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While testing a MCP6H01 I came across some weird behavior when the CM voltage exceeds the operating range specified in the datasheet (VDD-2.3V Max).

This is with the op-amp configured as a unity gain follower and rails of ±3V, Both channels are 1V/div. Channel 1 (orange) is the output, and Channel 2 (purple) is the input, as you can see when the input (and common mode signal) exceeds the specified maximum, it "latches" to VDD until the CM signal drops below the spec.

O-Scope Plot

What causes this to happen? Why does it show this peculiar behavior? Looking at analogous CMOS op-amps like the ADA4665-2, they have CM ranges that go to or slightly exceed the rails as you would expect.

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  • \$\begingroup\$ electronics.stackexchange.com/questions/432775/… To answer why we would have to study the internal circuit. But we don't have it, this the only answer you can get is to does not exceed the recommended CM voltage for a given op-amp. \$\endgroup\$ – G36 Apr 30 at 5:08
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When you go outside the common mode range, beyond a bit of margin that is designed in for unit-to-unit and temperature variations, it's bound to do something undesirable. The op-amp you compared it to is a rail-to-rail input type, which has its own weirdness, though perhaps slightly more subtle.

Unless the op-amp creates internal supply rails that are higher than the external, it's not practical to make a rail-to-rail front end that works with a single differential pair, so they end up doing something like making two front ends, one for high and one for low input common mode range.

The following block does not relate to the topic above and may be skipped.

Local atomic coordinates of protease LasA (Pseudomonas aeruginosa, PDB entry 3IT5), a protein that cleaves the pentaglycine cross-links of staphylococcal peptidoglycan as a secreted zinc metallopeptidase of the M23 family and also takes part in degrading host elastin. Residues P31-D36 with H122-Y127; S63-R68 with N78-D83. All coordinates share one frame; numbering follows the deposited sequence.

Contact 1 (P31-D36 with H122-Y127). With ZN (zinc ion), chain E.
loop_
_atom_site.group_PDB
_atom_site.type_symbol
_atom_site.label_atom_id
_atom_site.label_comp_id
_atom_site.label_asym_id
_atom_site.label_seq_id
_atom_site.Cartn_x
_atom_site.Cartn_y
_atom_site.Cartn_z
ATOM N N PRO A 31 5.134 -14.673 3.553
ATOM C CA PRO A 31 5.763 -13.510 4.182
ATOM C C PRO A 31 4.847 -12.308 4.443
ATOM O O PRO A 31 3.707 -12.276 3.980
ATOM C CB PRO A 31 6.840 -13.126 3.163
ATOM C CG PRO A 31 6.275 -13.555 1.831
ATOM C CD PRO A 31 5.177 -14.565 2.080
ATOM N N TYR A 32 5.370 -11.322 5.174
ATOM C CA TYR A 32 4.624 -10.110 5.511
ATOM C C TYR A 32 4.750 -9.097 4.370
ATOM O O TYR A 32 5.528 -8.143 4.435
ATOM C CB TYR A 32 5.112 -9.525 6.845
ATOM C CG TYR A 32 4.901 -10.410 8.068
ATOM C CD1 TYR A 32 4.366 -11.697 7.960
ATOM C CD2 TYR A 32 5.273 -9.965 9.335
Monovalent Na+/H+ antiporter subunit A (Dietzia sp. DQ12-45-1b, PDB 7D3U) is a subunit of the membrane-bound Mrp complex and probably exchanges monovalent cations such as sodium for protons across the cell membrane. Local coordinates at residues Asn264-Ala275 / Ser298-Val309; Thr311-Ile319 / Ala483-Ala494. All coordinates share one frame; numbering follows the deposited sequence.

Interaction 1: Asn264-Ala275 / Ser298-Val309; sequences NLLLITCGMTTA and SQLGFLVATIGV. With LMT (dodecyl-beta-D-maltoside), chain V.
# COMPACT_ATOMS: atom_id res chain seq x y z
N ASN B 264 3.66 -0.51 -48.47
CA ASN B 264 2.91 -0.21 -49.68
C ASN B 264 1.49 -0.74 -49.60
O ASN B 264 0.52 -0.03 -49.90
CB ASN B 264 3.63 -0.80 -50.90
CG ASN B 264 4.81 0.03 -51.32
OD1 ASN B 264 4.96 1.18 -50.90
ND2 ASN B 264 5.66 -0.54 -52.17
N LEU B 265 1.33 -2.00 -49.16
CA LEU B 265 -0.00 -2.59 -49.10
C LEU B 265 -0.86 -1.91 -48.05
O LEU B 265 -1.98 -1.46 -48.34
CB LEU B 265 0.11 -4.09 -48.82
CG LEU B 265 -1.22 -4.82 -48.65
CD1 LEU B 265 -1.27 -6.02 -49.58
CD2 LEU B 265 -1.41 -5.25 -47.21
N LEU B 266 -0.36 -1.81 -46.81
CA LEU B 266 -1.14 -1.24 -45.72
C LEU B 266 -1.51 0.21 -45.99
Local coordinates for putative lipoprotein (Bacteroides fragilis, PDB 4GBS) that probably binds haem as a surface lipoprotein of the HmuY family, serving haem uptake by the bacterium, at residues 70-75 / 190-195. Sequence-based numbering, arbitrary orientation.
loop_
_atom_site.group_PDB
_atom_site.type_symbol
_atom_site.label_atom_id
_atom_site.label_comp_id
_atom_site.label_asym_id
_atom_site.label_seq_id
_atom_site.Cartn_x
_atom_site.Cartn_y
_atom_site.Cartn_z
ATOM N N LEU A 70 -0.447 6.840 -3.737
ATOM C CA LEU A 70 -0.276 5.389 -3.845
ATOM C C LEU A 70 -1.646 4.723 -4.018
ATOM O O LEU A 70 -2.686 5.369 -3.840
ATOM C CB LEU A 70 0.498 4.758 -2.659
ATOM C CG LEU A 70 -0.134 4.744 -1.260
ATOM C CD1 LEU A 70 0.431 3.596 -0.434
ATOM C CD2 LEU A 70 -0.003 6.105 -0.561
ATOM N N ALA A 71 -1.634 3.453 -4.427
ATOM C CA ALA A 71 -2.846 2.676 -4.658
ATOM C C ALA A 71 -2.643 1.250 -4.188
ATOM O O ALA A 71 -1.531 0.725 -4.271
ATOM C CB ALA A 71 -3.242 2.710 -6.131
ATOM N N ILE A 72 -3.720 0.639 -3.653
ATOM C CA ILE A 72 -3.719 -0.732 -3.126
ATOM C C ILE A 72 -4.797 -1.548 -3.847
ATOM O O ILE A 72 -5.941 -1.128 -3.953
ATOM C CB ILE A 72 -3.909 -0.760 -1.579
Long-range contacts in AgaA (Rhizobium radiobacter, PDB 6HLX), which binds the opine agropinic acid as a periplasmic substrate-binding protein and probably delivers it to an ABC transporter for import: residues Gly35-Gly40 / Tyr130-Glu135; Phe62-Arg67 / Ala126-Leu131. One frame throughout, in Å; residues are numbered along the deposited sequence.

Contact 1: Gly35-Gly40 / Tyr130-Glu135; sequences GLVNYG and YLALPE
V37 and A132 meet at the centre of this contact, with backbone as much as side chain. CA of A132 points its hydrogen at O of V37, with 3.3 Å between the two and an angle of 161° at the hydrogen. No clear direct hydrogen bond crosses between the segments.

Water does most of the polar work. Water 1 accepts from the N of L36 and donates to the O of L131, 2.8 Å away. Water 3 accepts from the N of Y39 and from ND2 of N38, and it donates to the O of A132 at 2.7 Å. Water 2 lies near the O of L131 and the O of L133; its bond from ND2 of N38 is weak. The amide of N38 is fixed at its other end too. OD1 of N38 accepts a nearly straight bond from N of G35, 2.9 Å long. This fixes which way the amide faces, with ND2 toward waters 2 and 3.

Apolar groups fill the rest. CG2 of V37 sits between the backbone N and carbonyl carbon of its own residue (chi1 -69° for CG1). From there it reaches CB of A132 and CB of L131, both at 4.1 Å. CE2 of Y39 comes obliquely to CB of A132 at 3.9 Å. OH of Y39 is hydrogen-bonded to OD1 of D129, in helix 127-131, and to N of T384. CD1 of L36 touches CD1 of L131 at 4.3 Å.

enter image description here

As you can see the yellow sample had an offset voltage that changed from almost +3mV to about 0 over about 500mV of common mode range. Think about what that means to CMRR. 55dB is guaranteed but that's the average over the entire 0-5V range. That compares to 82dB guaranteed for the Microchip part. If your CM noise happens to be in the 3.5-4V range you might get 20dB worse again than the average, more like 45 or even 35dB.

As you can see, the MCP6H01 offset voltage is very well behaved if you stay within the proper CM range, typically not changing more than tens of microvolts:

enter image description here

So, use a rail-to-rail input op-amp if you must, but there are real disadvantages and it's often not necessary.

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Some opamps implement rail-rail input performance using both Nchannnel and Pchannel input differential pairs. As result, there are glitches/ooppsies as the internal circuitry changes roles. This opamp MCH6H01 does not exhibit such anomalies, but also does not provide rail-to-rail input behavior.

This MCP6H01 is likely implemented with a single Pchannel input diffpair, perhaps using a high-voltage process option. The high noise floor (30 nanoVolts/rtHz) likely is result of the 0.13 mA Iddq.

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It is similar to the Opamp Phase Inversion problem in the tL081 and other older jfet-inut opamps. When an input voltage exceeds the negative CM range then the output suddenly goes as high as it can.

Phase Inversion

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